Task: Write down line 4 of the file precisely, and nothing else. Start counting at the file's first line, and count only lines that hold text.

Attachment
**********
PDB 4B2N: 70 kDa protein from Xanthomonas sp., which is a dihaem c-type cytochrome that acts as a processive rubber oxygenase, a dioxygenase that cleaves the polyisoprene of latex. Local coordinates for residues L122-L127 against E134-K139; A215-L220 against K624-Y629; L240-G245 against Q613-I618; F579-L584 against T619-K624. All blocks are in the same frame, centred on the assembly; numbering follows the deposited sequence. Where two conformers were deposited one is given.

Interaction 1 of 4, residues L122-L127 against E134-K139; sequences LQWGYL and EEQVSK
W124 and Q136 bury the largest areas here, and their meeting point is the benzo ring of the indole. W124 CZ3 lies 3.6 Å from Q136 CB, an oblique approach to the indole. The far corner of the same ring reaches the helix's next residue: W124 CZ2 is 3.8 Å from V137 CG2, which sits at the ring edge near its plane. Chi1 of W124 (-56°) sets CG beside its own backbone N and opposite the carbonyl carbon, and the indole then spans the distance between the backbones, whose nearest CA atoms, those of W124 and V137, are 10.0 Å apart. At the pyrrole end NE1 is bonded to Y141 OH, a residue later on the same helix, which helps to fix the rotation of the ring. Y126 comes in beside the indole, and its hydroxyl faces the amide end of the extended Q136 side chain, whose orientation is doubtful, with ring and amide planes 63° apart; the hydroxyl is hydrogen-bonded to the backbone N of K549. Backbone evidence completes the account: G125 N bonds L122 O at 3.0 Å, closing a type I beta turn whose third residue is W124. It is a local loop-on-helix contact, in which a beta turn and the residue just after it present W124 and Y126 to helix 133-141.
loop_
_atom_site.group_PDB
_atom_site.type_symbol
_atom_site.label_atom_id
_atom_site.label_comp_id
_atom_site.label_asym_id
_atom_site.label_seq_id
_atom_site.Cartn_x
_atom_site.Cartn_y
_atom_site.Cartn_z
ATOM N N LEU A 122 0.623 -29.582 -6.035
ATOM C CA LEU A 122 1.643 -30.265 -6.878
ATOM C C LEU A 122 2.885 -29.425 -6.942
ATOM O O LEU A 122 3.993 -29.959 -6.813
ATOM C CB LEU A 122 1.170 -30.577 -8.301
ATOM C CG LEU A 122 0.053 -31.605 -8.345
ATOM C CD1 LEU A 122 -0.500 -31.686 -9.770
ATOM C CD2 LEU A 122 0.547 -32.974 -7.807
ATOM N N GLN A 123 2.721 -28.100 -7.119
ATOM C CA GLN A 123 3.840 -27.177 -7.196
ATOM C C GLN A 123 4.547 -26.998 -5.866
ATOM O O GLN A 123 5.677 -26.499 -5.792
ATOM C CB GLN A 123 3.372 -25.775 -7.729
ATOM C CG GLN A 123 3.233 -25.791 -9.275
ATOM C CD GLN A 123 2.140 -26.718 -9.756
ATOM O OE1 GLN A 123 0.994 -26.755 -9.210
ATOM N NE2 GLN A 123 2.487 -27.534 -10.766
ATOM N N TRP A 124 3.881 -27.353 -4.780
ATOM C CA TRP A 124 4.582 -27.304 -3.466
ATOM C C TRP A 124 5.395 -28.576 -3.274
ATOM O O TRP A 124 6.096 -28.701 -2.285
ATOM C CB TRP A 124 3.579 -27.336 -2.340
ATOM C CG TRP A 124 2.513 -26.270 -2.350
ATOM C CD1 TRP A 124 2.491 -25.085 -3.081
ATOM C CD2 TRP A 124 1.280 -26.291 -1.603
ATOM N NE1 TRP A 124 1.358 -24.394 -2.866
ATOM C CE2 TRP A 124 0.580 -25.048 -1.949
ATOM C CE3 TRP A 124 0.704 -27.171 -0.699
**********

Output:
loop_